Various Greek islands near the coast of Turkey are once again facing systematic stress due to overcrowding from a recent re-surge in refugee and migrant arrivals, according to Associated Press reports.
As of late August, arrival rates reached the highest level since the European Union’s migration crackdown in 2016 — when Lesvos and nearby islands functioned as a physical barrier to Europe’s mainland equipped with camps, international coast guard patrols and new restrictive travel rules.
In 2018, the Greek government had relaxed said rules to alleviate camp overcrowding and calm tempers among affected islanders. Officials ferried thousands of asylum-seekers to the mainland, adding to the state-run network of refugee camps.
But conditions on the islands continue to worsen and thousands of migrants continue to flee war and poverty.
The Moria refugee camp on Lesvos — Greece’s third-largest island — is designed to house 3,000 people but in reality accommodates 12,000. The spike in arrivals has strained Greek-Turkish ties, which have already been tested by tensions over natural gas drilling rights in the eastern Mediterranean — among various other disputes.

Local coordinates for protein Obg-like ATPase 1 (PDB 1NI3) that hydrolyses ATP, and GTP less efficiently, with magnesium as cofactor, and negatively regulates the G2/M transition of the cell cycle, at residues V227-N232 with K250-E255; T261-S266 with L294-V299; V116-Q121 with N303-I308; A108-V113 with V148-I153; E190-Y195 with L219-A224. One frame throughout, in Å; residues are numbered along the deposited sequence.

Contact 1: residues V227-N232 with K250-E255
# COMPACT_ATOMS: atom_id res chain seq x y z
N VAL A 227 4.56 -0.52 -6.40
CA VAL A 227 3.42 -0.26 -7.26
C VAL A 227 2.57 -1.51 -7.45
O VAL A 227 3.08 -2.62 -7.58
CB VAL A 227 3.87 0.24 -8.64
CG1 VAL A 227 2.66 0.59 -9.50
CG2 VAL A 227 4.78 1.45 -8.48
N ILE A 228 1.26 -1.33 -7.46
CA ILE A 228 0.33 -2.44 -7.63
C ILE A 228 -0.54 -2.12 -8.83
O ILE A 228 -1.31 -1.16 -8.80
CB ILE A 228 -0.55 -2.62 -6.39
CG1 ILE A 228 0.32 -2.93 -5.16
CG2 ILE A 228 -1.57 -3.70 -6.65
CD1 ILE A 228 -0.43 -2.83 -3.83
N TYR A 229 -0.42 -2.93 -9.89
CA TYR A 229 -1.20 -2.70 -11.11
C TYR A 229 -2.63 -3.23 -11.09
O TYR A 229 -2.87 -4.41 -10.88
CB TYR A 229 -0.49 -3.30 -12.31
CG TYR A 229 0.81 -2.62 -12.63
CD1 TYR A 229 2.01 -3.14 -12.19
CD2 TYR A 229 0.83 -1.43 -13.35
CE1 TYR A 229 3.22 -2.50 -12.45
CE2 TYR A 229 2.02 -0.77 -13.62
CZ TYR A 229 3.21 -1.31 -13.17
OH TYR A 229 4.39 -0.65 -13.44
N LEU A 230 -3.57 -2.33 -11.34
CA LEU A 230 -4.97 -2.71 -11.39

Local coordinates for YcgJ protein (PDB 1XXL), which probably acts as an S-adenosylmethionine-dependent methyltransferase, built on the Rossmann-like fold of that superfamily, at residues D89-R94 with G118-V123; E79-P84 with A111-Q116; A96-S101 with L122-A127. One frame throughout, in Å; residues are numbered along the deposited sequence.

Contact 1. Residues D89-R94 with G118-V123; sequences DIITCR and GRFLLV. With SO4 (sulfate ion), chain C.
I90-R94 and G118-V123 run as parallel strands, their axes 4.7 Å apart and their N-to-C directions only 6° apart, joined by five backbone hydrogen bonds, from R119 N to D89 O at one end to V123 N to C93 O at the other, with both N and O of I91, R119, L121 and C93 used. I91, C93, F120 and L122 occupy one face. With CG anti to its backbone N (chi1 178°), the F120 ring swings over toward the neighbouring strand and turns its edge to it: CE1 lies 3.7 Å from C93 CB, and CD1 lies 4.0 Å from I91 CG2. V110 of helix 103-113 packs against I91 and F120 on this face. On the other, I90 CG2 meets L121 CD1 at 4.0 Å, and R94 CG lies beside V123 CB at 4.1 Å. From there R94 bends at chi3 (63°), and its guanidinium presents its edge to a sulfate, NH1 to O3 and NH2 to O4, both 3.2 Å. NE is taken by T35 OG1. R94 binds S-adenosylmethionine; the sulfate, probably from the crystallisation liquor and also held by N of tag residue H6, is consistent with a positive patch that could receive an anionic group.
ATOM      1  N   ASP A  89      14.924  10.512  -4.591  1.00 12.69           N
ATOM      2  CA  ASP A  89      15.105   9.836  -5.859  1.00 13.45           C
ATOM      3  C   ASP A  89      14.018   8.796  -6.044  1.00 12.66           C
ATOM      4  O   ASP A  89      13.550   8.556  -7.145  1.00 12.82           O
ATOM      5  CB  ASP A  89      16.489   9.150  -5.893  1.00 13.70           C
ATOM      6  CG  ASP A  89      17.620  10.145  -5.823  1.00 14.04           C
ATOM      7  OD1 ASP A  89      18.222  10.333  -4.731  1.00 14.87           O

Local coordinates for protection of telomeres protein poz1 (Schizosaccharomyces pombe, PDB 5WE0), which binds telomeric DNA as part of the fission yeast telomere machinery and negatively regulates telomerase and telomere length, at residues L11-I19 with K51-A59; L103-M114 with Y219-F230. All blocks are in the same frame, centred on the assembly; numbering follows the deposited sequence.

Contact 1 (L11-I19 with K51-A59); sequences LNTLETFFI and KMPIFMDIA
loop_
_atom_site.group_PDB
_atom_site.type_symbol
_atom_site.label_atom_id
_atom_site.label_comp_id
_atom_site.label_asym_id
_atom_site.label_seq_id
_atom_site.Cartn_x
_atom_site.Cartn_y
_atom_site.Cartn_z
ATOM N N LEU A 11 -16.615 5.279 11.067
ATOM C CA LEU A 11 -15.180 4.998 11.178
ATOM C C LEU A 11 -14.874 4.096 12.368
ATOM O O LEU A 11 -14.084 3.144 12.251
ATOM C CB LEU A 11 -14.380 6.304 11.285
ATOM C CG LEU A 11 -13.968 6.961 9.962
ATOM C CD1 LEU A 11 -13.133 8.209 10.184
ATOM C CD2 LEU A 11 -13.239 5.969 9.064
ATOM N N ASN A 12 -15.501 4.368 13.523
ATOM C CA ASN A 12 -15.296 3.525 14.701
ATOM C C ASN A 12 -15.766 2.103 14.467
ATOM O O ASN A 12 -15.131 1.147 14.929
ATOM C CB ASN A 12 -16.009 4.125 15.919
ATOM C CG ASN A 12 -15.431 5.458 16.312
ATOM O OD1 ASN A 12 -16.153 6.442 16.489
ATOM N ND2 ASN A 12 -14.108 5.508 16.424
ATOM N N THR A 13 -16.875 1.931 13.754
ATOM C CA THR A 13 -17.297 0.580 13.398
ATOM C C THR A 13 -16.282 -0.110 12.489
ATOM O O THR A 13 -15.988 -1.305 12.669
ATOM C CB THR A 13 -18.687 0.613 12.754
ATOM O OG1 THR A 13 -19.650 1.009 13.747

Officials closed the camp to new arrivals over the weekend amid government promises to transfer thousands of migrants to the Greek mainland.
Because of its flat northern coastline and seafront lights of the international airport, Lesvos island has long been a hot target for traffickers bringing flimsy rafts of migrants from Turkey’s coast.
At the height of the crisis in 2015, as wars raged in Syria and Iraq, 211,000 migrants made the eight-mile crossing in one month.
NATO deployed ships in the eastern Aegean Sea in 2016 and the number of monthly arrivals on Lesvos decreased to 3,080 by September of that year. Since then, that number has remained relatively stable, according to the UN refugee agency, UNHCR.
But arrival rates spiked again this summer, with September’s numbers reaching nearly 8,000 — making Lesvos once again Europe’s most crowded entry point.
In an interview with the Associated Press, Constantinos Moutzouris, regional governor of the North Aegean islands, said that the situation on the island has escalated out of control.
“About one in every six people on [Lesvos] got here by illegal means and the situation has become untenable,” Moutzouris said. “We are asking for the evacuation of the islands and for a number to remain that is proportionate to the population.”
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